Ana arrived without wasting much time
They rushed so quickly, so quickly they flew,
grabbing a suitcase with little clothes brand new.
Now we look back with smiles, as the years have passed.
We celebrate again and say, how did the years go so fast! 
It's all about the cake(s)




My birthday on my cousin Pete and Terry's wedding in NY. 65'
Casa Panza My bday - cant remember year!



Happy Birthday to me and Happy Birthday Everybody!

Bonus pictures:

My lovely mother

America Juncadella Great  Grandmother
Paternal Grandparents with
my Tio Gustavo, Tia Fita , My Father and Tia Esther.
My Tia Fita 101  and still kicking

Monday, November 16, 2015

FPAC - A few words and a pictoral essay ...November 14, 2015.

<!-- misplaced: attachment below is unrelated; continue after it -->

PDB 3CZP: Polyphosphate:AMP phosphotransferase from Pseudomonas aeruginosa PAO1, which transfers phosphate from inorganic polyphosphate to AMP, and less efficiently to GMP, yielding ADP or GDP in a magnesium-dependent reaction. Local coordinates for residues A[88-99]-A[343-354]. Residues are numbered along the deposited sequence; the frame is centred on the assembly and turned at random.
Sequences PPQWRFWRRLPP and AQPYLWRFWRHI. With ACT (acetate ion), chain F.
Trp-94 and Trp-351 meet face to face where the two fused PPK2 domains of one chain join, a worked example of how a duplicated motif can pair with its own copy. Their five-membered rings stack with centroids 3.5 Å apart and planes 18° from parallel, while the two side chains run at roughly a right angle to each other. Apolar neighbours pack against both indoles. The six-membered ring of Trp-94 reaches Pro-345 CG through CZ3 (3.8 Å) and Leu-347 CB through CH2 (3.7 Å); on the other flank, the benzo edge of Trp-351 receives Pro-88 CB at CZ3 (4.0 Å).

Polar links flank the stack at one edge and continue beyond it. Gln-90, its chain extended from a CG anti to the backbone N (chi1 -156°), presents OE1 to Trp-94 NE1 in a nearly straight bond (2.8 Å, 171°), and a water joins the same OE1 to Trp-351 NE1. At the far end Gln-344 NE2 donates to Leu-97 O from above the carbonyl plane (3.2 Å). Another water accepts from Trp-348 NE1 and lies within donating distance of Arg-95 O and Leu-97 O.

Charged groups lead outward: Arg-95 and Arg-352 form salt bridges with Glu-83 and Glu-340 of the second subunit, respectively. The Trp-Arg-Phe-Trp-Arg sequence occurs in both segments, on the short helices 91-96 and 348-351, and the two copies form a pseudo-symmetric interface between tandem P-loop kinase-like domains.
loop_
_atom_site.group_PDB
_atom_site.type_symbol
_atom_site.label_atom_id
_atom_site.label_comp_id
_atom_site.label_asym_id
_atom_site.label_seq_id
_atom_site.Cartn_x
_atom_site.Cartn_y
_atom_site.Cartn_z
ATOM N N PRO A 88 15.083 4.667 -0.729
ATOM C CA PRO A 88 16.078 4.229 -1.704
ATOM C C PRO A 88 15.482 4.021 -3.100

"When I was younger I could remember anything, whether it had happened or not; but my faculties are decaying, now, and soon I shall be so I cannot remember any but the things that happened."
Mark Twain.

Saturday, November 14, 2015, a night whereby things happened and won't be forgotten...

 Looking back to the incident of my birth (a Twain-ism at its' finest), I submit, the most important features in the fabric of my life were woven by faith, my family and the best of friends.

Sadly, there have been many unfused darts and missed eyelets in my particular tapestry that have caused me to behave more likened  to a sloppy quilt rather than a meticulous steady faithful pattern to those who have always stood by me - whether I knew it or not.